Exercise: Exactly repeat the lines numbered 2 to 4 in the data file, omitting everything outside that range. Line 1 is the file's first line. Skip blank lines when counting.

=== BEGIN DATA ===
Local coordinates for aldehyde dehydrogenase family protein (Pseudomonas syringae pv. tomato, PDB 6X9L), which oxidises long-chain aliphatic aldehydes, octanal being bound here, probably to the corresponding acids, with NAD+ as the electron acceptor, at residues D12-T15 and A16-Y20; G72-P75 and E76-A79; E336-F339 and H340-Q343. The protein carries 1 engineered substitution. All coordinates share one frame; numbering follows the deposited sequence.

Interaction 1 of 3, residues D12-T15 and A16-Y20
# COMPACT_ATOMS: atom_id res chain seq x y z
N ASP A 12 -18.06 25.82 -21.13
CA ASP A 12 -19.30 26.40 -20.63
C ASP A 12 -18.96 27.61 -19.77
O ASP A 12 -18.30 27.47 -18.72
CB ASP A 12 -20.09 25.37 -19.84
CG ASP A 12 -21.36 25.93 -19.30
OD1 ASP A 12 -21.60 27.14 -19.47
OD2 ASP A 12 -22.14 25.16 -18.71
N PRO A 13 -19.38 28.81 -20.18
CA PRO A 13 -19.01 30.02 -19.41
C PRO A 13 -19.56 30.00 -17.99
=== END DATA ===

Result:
Interaction 1 of 3, residues D12-T15 and A16-Y20
# COMPACT_ATOMS: atom_id res chain seq x y z
N ASP A 12 -18.06 25.82 -21.13